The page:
As for private equity skills, professionals in this field similarly need to be highly analytical and have excellent mathematical skills. At the same time, they have a knack for quickly understanding the drivers of competitive advantage in an industry and why a company’s business model is attractive or not. In addition, they need to have a deep understanding of the financial markets and be able to identify trends and opportunities. They also need to be able to negotiate deals effectively and build strong relationships with limited partners.

Private Equity Vs Investment Banking Compensation

Here are ranges for private equity vs investment banking compensation.

Private equity compensation:

Investment banking compensation:

  • $240,000 to $270,000 (1st year)
  • $275,000 to $390,000 (2nd year)
  • $320,000 to $450,000 (3rd year)

Common Questions About Investment Banking & Private Equity

We receive many questions around investment banking and private equity. Here are some of the most common, along with our perspective on each.

  1. Which is better: private equity or investment banking?

Investment banking is all about providing capital to companies who need it. Private equity, on the other hand, is about buying companies and then growing them. So, if you’re interested in finance and deal-making, investment banking is the way to go. If you’re more interested in strategy and operations, private equity might be a better fit.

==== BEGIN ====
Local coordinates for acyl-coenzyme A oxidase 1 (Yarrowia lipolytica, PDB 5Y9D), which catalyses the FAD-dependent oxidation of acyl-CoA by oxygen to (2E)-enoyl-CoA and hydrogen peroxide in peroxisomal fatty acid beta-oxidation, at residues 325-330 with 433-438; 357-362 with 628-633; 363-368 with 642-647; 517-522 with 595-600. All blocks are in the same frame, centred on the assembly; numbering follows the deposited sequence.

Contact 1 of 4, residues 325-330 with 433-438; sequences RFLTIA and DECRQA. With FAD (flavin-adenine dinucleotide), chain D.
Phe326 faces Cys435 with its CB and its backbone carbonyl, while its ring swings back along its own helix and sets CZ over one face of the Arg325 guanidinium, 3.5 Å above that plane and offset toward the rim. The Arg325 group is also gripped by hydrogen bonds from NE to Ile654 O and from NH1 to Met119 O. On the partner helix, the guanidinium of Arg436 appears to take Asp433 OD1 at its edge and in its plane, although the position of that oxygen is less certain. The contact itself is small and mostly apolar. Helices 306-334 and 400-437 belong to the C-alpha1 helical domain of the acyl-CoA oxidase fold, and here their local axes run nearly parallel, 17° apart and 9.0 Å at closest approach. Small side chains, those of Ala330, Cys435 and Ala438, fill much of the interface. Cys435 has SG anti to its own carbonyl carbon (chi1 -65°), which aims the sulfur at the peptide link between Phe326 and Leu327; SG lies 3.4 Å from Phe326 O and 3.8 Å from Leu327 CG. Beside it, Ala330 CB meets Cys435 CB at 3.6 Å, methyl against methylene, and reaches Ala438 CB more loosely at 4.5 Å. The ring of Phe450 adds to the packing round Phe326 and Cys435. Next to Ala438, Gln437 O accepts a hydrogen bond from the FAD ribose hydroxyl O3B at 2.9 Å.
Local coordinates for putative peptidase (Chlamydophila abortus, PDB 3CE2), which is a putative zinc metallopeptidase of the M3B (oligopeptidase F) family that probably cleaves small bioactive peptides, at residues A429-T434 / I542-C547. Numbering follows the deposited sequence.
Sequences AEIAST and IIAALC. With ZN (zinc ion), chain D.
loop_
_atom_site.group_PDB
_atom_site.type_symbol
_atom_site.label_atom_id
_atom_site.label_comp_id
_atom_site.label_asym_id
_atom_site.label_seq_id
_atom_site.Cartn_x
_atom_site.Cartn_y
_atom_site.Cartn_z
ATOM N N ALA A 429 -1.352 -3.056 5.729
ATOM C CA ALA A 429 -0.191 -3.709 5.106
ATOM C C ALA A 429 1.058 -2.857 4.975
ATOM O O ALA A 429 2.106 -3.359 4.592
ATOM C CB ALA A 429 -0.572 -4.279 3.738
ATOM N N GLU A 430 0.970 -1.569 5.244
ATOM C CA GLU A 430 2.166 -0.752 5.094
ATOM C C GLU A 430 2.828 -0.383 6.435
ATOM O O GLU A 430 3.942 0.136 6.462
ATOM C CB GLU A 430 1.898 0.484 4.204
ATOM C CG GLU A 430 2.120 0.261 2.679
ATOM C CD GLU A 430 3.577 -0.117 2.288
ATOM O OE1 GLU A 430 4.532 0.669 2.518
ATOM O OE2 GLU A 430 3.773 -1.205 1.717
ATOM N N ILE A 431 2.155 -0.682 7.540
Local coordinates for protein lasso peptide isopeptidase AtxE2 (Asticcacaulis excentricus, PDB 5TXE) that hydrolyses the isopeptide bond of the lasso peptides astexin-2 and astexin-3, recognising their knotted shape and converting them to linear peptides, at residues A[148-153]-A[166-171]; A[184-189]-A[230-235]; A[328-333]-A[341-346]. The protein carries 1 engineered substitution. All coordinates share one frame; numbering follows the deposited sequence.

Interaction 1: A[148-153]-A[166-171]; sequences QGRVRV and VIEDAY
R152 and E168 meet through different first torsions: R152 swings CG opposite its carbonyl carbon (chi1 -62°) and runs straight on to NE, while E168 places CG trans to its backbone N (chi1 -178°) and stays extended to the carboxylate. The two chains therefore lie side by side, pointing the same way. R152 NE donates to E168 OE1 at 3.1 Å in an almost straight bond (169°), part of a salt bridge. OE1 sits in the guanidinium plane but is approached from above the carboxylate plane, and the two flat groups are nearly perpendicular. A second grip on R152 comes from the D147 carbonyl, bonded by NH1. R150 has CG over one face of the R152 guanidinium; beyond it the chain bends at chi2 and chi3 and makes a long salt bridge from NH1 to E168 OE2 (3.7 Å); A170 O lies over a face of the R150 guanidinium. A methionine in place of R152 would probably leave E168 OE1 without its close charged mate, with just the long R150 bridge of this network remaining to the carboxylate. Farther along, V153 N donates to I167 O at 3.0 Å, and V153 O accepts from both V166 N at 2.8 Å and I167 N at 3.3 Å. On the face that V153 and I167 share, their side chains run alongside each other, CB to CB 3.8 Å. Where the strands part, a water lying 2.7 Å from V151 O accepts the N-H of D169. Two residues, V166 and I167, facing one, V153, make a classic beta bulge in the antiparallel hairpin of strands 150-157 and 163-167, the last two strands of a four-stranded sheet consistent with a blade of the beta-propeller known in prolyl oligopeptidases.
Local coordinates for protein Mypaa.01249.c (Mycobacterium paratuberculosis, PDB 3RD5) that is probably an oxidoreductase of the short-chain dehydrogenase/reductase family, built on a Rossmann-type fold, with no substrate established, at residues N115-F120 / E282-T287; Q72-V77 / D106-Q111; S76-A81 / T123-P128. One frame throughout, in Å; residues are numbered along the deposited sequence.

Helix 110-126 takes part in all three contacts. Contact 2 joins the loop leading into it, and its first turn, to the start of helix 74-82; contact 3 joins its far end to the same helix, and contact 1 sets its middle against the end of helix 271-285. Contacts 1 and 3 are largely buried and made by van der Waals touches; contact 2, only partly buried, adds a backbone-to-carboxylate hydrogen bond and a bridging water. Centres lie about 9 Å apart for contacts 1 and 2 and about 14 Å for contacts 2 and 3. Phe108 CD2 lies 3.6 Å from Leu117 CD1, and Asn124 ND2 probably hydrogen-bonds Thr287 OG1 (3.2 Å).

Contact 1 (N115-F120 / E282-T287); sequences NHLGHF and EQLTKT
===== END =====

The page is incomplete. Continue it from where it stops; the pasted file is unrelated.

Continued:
1. Is private equity more prestigious than investment banking?

This depends on your perspective. Private equity tends to be more exclusive and less well-known than investment banking. On the other hand, investment bankers are often seen as the power players on Wall Street. Ultimately, it comes down to which field you are more interested in and which one better suits your skillset.

  1. Is private equity less hours than investment banking?

As for hours, both private equity and investment banking can be demanding careers. However, investment bankers tend to work longer hours, often working late into the night and on weekends. Private equity firms also tend to have a more relaxed work environment and offer more flexible hours. So, if you’re looking for a career with less hours commitment, private equity may be the way to go.

  1. Why does private equity pay so much?

There are a few reasons. First, private equity firms tend to be much smaller than banks, so there’s less room for advancement. Second, private equity firms are typically performance-based, so the better you do, the more money you’ll make. And finally, private equity firms usually invest alongside other people’s money, so when businesses they buy perform well, they earn a return for themselves alongside the fees earned for managing other people’s money.

  1. Is an MBA necessary for private equity or investment banking?

It depends. If you want to work in investment banking, you’ll almost certainly need an MBA (or equivalent experience) to progress. But at the analyst level, you don’t need an MBA. If you’re interested in private equity, an MBA is not necessarily required – though it will give you a leg up in the hiring process, particularly for more senior roles.

Conclusion

Private Equity vs Investment Banking is a worthwhile question to be asking if you’re interested in a finance-focused career. By knowing your natural private equity skills and investment banking skills, as well as lifestyle expectations, you can make an informed decision as to whether private equity or investment banking is right for you. If a private equity day in the life speaks to you more than the day in the life of an investment banker, trust that gut instinct!

 

Additional Resources

 

Filed Under: Investment Banking